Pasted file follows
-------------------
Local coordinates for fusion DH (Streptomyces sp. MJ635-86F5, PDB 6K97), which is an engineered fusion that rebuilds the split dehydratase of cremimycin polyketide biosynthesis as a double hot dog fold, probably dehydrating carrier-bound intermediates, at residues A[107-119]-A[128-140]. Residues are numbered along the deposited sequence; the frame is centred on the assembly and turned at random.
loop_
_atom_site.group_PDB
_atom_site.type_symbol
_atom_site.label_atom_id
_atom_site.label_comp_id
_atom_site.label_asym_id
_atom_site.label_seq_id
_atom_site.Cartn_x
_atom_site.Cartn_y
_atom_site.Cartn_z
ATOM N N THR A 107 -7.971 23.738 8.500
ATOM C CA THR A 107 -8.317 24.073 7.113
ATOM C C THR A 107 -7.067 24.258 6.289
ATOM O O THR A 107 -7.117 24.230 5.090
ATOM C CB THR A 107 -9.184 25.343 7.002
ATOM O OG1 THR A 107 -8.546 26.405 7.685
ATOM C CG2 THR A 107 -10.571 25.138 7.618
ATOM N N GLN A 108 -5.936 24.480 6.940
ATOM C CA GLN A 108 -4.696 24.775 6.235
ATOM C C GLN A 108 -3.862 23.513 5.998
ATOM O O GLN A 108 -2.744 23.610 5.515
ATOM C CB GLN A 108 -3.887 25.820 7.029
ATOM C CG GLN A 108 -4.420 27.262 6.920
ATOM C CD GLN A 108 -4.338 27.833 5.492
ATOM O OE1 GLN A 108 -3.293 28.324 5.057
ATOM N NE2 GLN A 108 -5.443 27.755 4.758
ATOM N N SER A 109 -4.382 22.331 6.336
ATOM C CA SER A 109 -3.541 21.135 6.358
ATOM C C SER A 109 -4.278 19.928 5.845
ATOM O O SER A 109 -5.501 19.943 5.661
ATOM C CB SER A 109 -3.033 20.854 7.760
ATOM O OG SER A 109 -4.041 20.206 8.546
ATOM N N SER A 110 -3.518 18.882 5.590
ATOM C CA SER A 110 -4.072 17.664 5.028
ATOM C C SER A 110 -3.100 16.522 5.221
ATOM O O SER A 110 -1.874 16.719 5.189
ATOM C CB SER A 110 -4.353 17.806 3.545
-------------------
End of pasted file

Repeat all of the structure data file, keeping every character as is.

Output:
Local coordinates for fusion DH (Streptomyces sp. MJ635-86F5, PDB 6K97), which is an engineered fusion that rebuilds the split dehydratase of cremimycin polyketide biosynthesis as a double hot dog fold, probably dehydrating carrier-bound intermediates, at residues A[107-119]-A[128-140]. Residues are numbered along the deposited sequence; the frame is centred on the assembly and turned at random.
loop_
_atom_site.group_PDB
_atom_site.type_symbol
_atom_site.label_atom_id
_atom_site.label_comp_id
_atom_site.label_asym_id
_atom_site.label_seq_id
_atom_site.Cartn_x
_atom_site.Cartn_y
_atom_site.Cartn_z
ATOM N N THR A 107 -7.971 23.738 8.500
ATOM C CA THR A 107 -8.317 24.073 7.113
ATOM C C THR A 107 -7.067 24.258 6.289
ATOM O O THR A 107 -7.117 24.230 5.090
ATOM C CB THR A 107 -9.184 25.343 7.002
ATOM O OG1 THR A 107 -8.546 26.405 7.685
ATOM C CG2 THR A 107 -10.571 25.138 7.618
ATOM N N GLN A 108 -5.936 24.480 6.940
ATOM C CA GLN A 108 -4.696 24.775 6.235
ATOM C C GLN A 108 -3.862 23.513 5.998
ATOM O O GLN A 108 -2.744 23.610 5.515
ATOM C CB GLN A 108 -3.887 25.820 7.029
ATOM C CG GLN A 108 -4.420 27.262 6.920
ATOM C CD GLN A 108 -4.338 27.833 5.492
ATOM O OE1 GLN A 108 -3.293 28.324 5.057
ATOM N NE2 GLN A 108 -5.443 27.755 4.758
ATOM N N SER A 109 -4.382 22.331 6.336
ATOM C CA SER A 109 -3.541 21.135 6.358
ATOM C C SER A 109 -4.278 19.928 5.845
ATOM O O SER A 109 -5.501 19.943 5.661
ATOM C CB SER A 109 -3.033 20.854 7.760
ATOM O OG SER A 109 -4.041 20.206 8.546
ATOM N N SER A 110 -3.518 18.882 5.590
ATOM C CA SER A 110 -4.072 17.664 5.028
ATOM C C SER A 110 -3.100 16.522 5.221
ATOM O O SER A 110 -1.874 16.719 5.189
ATOM C CB SER A 110 -4.353 17.806 3.545